But we don't want to automate it



  • I have been maintaining a system that replaced a system that was a hodge-podge of conflicting requirements that was ad-hoc'd together as the users figured out how to do their jobs. The new system was not built based upon functional requirements from the legacy system. Instead, it was hodge-podged together as the users figured out what legacy requirements to keep, how they should be redically changed (back, forth, back, forth, ...), and what new requirements to graft onto the system, and the littany of special cases to come up with after the fact.

    Finally, we get new high level IT management who actually get the concepts of testing, limiting ad-hoc stuff, and reproducibility and reliability. They lay down the law: everything is to be covered by automated testing, even if it slows down releases.

    Ok, no problem, right? Wrong! Our team lead decides that he wants to keep this day-long sequence of stuff performed by 30 users a manual test, in a spreadsheet, that takes 3 of us 2 days to run through - once.

    I offer to script a lot of it. No. I ask if we can get win-runner (or similar) so that we can automate pushing the buttons and the verification that the gui and db were updated correctly. No. "We don't want to automate the testing because it would take time to maintain the tests. Let's stick with the spreadsheet.

    There were nine of us sitting there when he said it, and nine foreheads hit the conference table simultaneously.

     



  •  Translation:

     We don't want to automate the tests because I don't understand how it works and it therefore must be bad.

     

    I'd start looking for a new job.  There are some people that simply can't be taught a better way to do it.

     



  • So, management has ordered that the tests be automated, and your team lead has disobeyed? Sounds like a simple matter of having your team lead removed and replaced with somebody willing to do what they're told.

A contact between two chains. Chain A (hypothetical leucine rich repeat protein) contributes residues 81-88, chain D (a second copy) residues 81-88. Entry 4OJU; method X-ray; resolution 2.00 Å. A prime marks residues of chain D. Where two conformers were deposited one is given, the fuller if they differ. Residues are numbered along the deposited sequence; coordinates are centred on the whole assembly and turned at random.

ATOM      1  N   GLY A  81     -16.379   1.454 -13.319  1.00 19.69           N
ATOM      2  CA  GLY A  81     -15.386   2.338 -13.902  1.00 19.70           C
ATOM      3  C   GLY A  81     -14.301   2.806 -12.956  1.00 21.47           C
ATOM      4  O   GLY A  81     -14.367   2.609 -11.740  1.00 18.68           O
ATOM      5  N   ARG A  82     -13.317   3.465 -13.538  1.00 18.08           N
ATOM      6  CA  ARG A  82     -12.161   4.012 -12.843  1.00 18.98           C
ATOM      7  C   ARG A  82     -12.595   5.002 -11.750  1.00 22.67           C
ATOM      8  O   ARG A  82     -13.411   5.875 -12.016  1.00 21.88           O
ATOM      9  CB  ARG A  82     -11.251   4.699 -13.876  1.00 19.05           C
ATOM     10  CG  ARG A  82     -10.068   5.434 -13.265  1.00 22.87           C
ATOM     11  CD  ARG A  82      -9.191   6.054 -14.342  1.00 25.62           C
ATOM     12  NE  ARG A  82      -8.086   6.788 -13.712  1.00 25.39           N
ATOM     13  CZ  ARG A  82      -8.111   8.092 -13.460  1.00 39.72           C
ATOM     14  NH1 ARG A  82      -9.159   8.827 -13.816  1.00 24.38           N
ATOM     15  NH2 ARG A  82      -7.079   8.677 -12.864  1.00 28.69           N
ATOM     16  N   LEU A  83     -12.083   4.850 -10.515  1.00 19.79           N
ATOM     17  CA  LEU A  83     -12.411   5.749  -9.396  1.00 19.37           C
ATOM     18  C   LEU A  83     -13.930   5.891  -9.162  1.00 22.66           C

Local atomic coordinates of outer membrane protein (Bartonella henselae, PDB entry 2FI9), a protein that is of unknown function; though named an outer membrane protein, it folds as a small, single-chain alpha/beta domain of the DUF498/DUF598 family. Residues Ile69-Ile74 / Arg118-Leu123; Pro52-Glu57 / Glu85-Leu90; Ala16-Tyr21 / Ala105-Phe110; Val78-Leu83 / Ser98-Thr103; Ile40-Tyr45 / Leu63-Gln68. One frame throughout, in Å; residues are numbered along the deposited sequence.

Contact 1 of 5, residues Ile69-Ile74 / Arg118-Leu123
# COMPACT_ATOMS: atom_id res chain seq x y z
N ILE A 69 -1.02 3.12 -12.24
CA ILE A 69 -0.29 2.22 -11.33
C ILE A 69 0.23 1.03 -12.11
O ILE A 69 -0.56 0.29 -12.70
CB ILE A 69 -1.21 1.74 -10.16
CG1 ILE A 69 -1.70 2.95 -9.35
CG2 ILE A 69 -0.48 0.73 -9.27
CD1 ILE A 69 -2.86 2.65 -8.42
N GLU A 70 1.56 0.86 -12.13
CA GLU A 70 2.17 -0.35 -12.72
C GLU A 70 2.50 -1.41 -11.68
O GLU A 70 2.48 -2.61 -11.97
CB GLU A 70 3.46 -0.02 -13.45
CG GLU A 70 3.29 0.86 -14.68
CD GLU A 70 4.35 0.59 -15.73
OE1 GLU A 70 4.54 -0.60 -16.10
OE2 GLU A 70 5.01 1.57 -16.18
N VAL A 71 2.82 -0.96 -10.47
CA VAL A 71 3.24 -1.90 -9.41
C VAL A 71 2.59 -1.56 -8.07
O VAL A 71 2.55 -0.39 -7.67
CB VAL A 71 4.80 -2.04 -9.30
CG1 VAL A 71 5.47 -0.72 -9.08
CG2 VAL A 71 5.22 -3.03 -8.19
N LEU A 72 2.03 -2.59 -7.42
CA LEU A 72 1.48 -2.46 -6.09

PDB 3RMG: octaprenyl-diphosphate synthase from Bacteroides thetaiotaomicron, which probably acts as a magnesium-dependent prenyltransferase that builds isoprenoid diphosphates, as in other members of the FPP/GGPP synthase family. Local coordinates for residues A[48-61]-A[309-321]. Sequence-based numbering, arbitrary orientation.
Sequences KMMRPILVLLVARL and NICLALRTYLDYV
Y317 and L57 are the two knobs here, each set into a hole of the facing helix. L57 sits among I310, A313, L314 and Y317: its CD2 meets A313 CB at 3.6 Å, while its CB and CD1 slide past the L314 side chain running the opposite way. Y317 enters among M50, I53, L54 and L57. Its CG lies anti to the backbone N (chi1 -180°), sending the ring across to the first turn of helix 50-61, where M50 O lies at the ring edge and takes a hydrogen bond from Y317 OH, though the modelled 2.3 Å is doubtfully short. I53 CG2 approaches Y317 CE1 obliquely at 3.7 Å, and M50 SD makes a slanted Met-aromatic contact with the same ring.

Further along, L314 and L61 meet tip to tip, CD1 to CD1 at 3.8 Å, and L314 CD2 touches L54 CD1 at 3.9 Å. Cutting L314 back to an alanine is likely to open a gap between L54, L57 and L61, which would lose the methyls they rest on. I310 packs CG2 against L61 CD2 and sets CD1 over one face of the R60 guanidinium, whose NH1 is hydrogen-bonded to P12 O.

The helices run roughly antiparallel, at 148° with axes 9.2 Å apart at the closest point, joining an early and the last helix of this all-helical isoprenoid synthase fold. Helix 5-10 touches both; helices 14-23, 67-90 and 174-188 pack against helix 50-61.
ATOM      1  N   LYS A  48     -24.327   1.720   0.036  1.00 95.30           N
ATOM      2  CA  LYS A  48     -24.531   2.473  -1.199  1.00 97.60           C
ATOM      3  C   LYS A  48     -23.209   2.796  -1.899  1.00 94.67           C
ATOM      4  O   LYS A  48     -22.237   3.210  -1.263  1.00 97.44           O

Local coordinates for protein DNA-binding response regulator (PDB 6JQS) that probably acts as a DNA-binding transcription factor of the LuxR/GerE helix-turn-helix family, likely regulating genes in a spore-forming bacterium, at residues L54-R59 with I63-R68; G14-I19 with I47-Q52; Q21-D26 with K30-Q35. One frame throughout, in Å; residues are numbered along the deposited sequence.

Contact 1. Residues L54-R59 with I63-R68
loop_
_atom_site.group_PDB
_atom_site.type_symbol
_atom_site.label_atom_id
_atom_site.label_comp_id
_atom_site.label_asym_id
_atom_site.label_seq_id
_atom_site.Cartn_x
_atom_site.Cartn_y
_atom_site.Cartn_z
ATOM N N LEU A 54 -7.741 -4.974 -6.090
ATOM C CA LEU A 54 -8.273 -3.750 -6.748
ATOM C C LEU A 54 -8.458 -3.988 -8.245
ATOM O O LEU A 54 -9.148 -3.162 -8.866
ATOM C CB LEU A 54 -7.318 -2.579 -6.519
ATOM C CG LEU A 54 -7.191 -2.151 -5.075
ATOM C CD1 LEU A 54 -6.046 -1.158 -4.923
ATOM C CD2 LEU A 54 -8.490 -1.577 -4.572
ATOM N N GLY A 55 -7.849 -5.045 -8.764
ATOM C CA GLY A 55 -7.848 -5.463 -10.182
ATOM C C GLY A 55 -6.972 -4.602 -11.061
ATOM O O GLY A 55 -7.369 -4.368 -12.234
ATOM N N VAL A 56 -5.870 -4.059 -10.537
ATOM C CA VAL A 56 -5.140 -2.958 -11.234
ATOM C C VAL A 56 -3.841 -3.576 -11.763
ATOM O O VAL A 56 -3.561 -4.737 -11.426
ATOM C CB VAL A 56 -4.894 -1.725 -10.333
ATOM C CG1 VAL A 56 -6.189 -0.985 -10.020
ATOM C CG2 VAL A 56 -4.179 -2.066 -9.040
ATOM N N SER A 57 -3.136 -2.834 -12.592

Also, IT in charge of development? Really?



  •  @smxlong said:

    IT in charge of development? Really?

     In my current company, and the last one I worked at, IT was responsible for all application development. Not all companies write software for publication and when it's being written for internal use, or is exposed to external customers, it is not uncommon for IT to be responsible for the development.



  • Better than no testing at all.



  • @smxlong said:

    IT in charge of development? Really?

    The last 'office' job I had we in the IT department was responsible for all development. While we had a name we were part of the IT team, so that's not really that weird in actuality.



  • @snoofle said:

    Ok, no problem, right? Wrong! Our team lead decides that he wants to keep this day-long sequence of stuff performed by 30 users a manual test, in a spreadsheet, that takes 3 of us 2 days to run through - once.

    I offer to script a lot of it. No. I ask if we can get win-runner (or similar) so that we can automate pushing the buttons and the verification that the gui and db were updated correctly. No.

    That's pretty fucked up.  I let productive, competent developers, who know what our needs are, decide how they will do their jobs.  I don't know which offends me more: that the team lead denied your request, or that you had to ask in the first place.



  •  Personally, I'm a firm believer in both.  I think a good mix is 80% automated / 20% manual.

     Automated can run through a large number of permutations of inputs.  Manual is necessary to test out not just the results but the workflows, the usability, etc. I've seen people sign off on work flows on paper, only to have them blow a fuse when presented with actually having to do that workflow even just for one day.



  • @PsychoCoder said:

    SELECT * FROM Users WHERE Clue > 0

    ERROR: 0 Rows Returned.

    Now, why would an empty result set be an error? What kind of crazy DBMS are you using?



  • @Schlagwerk said:

    Better than no testing at all.

    All too true. What I wouldn't give for an a QA team person monkey.


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